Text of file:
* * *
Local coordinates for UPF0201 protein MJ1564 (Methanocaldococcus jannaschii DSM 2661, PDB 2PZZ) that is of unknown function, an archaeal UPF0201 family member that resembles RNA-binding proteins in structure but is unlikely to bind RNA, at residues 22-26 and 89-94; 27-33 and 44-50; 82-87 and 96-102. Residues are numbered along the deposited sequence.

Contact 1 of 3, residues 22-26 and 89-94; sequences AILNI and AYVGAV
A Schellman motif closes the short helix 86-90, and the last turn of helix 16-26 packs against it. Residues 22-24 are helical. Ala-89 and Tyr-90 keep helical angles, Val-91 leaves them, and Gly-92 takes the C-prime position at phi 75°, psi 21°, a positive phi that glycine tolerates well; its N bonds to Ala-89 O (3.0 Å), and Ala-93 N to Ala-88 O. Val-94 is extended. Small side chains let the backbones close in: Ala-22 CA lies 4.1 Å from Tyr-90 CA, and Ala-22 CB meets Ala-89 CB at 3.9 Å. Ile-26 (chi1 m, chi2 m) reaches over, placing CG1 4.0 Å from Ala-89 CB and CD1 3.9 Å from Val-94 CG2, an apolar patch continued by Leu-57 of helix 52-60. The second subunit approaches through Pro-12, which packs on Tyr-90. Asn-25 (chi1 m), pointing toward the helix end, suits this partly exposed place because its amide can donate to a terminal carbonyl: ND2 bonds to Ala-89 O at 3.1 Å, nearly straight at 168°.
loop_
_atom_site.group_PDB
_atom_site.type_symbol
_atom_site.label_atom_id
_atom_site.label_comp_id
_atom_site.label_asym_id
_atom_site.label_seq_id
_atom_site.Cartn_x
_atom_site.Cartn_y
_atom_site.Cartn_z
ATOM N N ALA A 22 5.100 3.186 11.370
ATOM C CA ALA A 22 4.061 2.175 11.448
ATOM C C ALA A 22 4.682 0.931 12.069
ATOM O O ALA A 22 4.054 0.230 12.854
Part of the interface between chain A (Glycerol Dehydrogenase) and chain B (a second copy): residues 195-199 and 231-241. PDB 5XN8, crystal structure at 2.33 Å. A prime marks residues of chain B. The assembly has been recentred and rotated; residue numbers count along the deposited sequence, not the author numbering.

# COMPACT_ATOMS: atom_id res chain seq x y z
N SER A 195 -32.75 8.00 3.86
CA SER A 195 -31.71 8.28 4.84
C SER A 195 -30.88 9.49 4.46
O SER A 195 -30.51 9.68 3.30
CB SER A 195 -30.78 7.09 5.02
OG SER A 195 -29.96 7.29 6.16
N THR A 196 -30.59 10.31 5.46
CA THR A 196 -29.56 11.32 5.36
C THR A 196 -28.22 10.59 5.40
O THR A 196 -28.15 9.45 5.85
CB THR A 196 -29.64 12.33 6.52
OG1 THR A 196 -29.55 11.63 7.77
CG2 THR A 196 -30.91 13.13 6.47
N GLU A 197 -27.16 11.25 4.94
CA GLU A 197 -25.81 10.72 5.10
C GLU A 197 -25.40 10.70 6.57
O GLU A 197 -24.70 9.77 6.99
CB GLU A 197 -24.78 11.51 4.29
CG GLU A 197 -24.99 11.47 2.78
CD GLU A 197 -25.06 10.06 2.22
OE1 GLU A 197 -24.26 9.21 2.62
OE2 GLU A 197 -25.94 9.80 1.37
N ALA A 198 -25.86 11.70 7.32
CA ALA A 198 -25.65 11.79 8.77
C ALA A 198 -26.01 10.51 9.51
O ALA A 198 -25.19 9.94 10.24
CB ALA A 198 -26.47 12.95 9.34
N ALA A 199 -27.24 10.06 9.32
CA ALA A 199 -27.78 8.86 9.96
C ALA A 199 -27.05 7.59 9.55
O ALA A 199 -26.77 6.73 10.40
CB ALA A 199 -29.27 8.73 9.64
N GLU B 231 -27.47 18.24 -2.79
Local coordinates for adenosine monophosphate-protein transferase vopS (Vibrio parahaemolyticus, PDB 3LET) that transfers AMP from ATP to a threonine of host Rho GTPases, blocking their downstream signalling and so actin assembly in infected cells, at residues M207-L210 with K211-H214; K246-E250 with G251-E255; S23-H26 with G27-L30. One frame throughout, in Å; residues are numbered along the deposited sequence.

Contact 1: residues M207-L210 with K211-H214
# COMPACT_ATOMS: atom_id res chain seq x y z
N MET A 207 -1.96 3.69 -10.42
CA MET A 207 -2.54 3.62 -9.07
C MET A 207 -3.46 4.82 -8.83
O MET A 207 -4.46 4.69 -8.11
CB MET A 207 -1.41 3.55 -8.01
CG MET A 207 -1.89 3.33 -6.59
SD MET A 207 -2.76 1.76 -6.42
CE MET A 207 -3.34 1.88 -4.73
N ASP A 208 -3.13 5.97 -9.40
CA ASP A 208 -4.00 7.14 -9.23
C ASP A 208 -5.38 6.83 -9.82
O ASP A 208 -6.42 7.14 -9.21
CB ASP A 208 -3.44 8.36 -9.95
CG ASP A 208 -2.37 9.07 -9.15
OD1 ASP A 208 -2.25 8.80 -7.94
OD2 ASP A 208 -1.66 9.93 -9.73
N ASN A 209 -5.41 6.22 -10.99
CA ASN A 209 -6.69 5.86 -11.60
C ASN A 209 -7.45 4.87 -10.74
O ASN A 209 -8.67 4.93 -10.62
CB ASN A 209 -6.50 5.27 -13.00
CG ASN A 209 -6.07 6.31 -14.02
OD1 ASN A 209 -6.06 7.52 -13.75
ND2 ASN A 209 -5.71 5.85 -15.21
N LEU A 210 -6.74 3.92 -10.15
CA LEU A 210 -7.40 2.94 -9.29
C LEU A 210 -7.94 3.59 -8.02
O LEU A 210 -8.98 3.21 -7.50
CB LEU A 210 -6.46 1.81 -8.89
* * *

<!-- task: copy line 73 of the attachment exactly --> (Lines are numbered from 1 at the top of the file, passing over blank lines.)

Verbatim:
CA ASN A 209 -6.69 5.86 -11.60